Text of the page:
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Praefectus

Nice to see you were able to go collecting. It looks like you had a great trip. Nice finds and thanks for the report. 

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connorp

I love that site, thanks for the report. The brachiopod is Cleiothyridina sublamellosa.

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Thanks! Nice to have an ID for that one.

 

 

Cheers.

 

-Ken

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  • 5 weeks later...
Raggedy Man

Love those blastoids Ken! 

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As do I. ;)

 

Good to have you back.

 

 

Cheers.

 

-Ken

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fossilhunter21

Nice finds and report!    

 

Thanks for sharing! :)

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Excellent report, Ken...top notch layout suits your awesome photos quite well.

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ClearLake

Ken, glad you had a good stop there.  I have visited it a few times and indeed the blastoids and Archimedes are fun to collect.  Considering the size of that outcrop it is important to have an idea where you are supposed to look or you might give up about half way up!  :headscratch:  Sorry the weather wasn't a bit better, but that may have helped you in washing out some fresh material.

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Nearly washed me out as it was quite slippery. :o

 

It was a fun stop on a long roadtrip from Chicago back to Gainesville. Hope to find myself back in the area again sometime with more time (and better weather) to explore this road-cut more.

 

Cheers.

 

-Ken

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sixgill pete

Very nice Ken. I do love the blastoids. I have a few thanks to generous forum members. One of these days I will make a trip ..............

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Good news is that Roger Portell (invertebrate paleontology at the FLMNH) had a look at the blastoids and thinks several of them would be nice additions to the teaching collection as they were well inflated and showed nice detail. I'm picking out the nicest ones and will drop them off with him next week when I'm back on campus in the prep lab. :)

 

Everybody loves a good blastoid. :P

 

 

Cheers.

 

-Ken

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minnbuckeye
On 8/14/2021 at 9:55 AM, digit said:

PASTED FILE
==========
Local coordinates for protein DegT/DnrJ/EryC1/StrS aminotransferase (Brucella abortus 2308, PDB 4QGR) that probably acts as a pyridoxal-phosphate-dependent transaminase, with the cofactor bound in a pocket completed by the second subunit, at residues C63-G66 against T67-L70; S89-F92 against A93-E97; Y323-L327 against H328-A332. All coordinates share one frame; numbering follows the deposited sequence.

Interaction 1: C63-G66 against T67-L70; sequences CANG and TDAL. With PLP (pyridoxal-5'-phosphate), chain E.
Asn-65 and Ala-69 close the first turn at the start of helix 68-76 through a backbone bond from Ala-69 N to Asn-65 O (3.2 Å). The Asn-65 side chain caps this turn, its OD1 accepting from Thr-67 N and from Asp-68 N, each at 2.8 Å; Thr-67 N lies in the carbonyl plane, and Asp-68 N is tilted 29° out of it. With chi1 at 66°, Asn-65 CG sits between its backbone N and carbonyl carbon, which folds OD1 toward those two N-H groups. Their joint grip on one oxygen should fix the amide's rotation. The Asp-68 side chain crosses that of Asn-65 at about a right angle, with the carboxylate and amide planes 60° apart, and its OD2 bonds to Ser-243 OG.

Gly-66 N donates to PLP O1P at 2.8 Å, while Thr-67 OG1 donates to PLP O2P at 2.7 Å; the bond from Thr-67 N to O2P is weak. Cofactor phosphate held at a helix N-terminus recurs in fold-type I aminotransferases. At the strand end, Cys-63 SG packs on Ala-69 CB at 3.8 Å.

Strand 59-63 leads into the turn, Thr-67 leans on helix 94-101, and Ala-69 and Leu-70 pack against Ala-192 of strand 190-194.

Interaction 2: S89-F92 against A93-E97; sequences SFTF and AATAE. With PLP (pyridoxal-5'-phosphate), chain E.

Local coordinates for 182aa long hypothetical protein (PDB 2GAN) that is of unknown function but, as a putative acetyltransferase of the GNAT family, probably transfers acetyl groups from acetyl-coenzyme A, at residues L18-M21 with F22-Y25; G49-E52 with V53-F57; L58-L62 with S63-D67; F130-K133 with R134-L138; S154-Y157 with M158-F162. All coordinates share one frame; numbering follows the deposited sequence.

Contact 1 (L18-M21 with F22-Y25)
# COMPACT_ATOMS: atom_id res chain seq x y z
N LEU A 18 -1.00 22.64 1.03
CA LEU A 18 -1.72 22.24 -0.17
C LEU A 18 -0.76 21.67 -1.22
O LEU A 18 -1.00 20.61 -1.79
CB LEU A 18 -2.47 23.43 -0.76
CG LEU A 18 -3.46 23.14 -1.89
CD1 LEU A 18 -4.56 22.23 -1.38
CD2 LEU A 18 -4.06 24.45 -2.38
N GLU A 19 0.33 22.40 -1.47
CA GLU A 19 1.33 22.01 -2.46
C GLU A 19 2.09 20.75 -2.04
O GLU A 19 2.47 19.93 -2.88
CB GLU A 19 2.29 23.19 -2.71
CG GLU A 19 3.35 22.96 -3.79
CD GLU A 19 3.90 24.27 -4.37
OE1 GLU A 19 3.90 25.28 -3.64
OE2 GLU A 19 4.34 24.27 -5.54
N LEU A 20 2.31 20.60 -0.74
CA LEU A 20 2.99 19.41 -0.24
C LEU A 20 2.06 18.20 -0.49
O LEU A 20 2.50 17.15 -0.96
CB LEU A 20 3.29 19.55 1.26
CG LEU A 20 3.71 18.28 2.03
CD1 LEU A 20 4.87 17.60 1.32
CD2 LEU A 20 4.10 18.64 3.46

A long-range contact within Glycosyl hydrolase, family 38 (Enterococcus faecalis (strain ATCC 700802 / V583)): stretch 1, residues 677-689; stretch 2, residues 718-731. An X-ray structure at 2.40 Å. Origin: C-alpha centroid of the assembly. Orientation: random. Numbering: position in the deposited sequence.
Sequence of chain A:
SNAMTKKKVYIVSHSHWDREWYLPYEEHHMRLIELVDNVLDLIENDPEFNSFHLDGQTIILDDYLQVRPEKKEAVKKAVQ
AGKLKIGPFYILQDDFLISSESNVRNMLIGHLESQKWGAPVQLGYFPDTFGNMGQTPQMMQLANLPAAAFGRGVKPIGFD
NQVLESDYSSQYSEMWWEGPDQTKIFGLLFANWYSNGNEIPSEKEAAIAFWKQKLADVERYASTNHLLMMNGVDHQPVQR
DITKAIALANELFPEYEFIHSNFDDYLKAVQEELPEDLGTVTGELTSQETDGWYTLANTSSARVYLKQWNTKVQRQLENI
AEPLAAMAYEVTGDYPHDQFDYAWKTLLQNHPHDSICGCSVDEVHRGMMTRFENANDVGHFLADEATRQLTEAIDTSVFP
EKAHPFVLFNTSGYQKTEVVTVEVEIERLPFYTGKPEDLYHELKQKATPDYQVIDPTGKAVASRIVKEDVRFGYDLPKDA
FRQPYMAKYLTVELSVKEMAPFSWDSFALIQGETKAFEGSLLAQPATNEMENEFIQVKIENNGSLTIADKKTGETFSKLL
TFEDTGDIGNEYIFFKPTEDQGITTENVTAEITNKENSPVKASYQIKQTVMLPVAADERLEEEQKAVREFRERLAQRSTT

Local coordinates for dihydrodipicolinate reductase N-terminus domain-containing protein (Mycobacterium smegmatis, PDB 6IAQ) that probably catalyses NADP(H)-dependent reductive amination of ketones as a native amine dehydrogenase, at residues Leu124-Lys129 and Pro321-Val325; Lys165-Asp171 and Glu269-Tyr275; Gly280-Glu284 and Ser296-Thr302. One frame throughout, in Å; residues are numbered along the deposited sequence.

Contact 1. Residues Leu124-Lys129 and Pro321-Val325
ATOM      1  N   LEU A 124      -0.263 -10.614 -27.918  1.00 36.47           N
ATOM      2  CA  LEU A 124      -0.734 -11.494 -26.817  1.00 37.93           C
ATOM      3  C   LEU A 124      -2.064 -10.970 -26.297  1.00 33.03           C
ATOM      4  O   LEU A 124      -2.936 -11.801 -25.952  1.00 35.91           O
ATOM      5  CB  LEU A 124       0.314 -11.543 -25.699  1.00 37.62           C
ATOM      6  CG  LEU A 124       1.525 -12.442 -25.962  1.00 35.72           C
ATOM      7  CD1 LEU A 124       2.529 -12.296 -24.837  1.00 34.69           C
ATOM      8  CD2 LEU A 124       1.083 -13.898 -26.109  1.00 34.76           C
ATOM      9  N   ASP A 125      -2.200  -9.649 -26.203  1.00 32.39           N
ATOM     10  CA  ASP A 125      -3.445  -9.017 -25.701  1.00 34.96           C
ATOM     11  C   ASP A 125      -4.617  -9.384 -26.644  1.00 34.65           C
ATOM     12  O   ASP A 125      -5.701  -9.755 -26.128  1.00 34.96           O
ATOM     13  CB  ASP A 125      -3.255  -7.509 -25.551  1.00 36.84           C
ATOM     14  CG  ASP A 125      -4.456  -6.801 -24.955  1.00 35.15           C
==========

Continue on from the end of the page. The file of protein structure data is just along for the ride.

Good to have you back.

 

@Raggedy Man, ditto to what Ken said!

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Beautiful specimens, and all in only 45 minutes?! Having a background in cognitive neuroscience, I can tell you that that sort of tunnel vision is a well-known attentional mechanism. Your perception switches to focus for one pattern, and that helps anything that matches that pattern to pop-out at you. That pop-out helped you spot those pea-sized blastoids. But the same mechanism filters out non-matches to the pattern. The lucky thing is that your attention is adaptable enough that it can hold several patterns at once, so if you know there are Archimedes screws also, you can pattern-match for blastoids and screws at the same time. 
 

anyway, that site looks like a worthy place to visit. Thanks for the report!

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Getting "in the zone" during a hunt is one of the enjoyable aspects of hunting in a novel locality. It's great fun to develop a search image and then see how proficient you can get at finding matching hits.

 

Today I dropped off 5 of the nicest Pentremites blastoids with Roger Portell from the invertebrate paleontology department of the FLMNH. He said he liked the detail on these and they could be useful as teaching specimens. He might get these imaged (micro-CT scanned) and I asked for a copy of the imagery. I'll post some images if/when I receive them.

 

 

Cheers.

 

-Ken

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I was curious to see if the layer that these fossils came from was shale. I've heard that you can soften shale by soaking it in hydrogen peroxide (H2O2). I picked up a bottle and dropped in a few pieces that I collected which were still in the matrix. I did see some fizzing and the water did get cloudy when I stirred it from time to time so I guess some might have been dissolving off the little matrix chips. I hedged my bet a bit by tossing in some acetic acid (vinegar) after a few days. Took out the bits and rinsed them off. I could see some softened matrix on the surface and so I cleaned them up a bit with a toothbrush.

 

One of the little blastoids managed to free itself from the small chip of matrix that it was bound to and a small rugose (horn) coral I tossed in (while still locked in the matrix) is a bit cleaner on the exposed sides. As a bonus the horn coral can now be seen to be mostly coated with Beekite (a ringed form of chalcedony). Quite pretty under magnification.

 

https://en.wikipedia.org/wiki/Beekite

 

Cheers.

 

-Ken

 

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ClearLake

 

4 hours ago, digit said:

I've heard that you can soften shale by soaking it in hydrogen peroxide (H2O2)

When I was in graduate school, the professor I worked with would extract fossils from shales by boiling it in water with a strong detergent (Quaternary O, but that probably just dates me - haha). The boiling just broke down the shales and we sieved the fossils out. It worked pretty well on a variety of Pennsylvanian shales being studied.